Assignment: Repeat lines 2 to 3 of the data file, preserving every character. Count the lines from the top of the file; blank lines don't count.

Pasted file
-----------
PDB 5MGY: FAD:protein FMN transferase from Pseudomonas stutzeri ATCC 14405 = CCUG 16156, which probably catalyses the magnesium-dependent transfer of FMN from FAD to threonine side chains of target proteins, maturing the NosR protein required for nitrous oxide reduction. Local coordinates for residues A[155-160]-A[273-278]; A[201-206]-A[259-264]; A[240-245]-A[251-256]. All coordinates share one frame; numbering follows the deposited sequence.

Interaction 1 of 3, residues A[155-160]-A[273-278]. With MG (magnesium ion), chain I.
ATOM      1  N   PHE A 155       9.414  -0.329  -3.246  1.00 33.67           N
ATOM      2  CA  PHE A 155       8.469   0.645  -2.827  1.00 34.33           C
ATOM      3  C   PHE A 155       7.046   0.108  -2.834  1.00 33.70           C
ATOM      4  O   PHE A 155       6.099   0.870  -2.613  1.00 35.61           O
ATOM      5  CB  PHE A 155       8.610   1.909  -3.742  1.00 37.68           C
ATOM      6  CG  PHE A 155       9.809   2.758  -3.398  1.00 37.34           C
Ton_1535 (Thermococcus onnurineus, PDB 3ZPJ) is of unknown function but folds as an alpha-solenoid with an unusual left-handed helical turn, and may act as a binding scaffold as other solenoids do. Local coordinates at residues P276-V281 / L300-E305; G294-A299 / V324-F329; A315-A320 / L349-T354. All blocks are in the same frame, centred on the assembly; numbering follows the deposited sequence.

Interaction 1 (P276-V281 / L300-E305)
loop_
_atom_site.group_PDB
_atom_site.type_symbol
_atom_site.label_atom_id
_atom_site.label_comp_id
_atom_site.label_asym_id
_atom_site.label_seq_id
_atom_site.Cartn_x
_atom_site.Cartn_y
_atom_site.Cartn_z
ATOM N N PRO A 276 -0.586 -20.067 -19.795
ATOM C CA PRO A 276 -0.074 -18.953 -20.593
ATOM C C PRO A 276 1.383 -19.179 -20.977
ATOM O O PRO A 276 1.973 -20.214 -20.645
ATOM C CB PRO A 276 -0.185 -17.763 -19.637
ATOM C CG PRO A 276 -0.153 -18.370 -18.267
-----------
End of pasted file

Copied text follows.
Interaction 1 of 3, residues A[155-160]-A[273-278]. With MG (magnesium ion), chain I.
ATOM      1  N   PHE A 155       9.414  -0.329  -3.246  1.00 33.67           N